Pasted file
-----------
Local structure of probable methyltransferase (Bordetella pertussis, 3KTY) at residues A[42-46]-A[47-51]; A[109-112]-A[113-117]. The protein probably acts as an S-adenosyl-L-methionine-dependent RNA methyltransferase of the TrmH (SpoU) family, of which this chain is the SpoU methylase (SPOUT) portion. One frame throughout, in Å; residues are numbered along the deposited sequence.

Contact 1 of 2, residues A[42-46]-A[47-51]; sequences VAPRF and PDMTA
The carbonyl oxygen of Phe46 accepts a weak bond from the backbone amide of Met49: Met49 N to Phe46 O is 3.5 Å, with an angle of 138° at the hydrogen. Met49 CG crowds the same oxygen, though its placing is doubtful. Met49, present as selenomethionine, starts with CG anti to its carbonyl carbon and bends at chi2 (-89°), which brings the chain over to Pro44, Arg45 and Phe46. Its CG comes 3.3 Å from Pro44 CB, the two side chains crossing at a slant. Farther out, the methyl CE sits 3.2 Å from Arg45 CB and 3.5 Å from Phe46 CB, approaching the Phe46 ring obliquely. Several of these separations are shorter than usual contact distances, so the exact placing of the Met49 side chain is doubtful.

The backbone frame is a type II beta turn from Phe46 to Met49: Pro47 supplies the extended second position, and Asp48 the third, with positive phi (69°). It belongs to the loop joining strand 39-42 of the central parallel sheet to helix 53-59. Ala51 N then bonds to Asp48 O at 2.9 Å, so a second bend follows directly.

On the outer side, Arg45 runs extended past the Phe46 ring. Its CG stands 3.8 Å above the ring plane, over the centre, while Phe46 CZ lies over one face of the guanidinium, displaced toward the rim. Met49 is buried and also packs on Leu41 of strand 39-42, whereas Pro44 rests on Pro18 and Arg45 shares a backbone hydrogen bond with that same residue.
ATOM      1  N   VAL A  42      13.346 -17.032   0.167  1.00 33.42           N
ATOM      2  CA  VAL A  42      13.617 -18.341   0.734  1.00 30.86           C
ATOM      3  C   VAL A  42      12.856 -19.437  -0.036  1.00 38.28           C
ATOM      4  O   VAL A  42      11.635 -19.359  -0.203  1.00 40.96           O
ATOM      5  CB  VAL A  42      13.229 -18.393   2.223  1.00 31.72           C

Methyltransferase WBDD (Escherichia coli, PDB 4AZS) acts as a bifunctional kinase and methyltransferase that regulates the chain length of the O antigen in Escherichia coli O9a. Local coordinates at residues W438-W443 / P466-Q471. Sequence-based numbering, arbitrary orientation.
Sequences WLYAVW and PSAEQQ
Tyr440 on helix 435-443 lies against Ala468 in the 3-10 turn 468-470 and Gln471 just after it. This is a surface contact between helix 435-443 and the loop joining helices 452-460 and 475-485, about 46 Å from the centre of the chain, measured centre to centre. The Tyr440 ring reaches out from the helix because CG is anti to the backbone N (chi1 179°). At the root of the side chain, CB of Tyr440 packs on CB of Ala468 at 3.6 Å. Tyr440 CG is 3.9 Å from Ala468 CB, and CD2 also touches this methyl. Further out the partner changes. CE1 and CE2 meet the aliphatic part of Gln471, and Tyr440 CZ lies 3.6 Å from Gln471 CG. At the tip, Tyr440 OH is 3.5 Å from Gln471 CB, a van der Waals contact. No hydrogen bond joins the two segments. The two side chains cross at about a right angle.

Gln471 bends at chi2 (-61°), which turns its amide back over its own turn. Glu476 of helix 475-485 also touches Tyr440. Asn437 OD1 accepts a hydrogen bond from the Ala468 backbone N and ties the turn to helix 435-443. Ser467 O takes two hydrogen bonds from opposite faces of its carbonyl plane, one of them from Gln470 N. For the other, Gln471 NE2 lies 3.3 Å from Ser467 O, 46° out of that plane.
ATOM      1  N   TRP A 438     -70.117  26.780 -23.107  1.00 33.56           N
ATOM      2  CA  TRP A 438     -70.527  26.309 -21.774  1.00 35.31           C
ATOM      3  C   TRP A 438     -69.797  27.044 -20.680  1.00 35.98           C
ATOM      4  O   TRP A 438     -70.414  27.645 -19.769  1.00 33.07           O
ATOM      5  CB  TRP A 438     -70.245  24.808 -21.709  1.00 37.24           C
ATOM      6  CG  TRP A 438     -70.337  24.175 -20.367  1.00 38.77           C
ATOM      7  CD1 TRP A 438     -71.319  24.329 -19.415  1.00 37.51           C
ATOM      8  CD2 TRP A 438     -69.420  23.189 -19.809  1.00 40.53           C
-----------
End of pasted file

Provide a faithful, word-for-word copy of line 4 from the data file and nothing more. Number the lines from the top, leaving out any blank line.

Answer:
The backbone frame is a type II beta turn from Phe46 to Met49: Pro47 supplies the extended second position, and Asp48 the third, with positive phi (69°). It belongs to the loop joining strand 39-42 of the central parallel sheet to helix 53-59. Ala51 N then bonds to Asp48 O at 2.9 Å, so a second bend follows directly.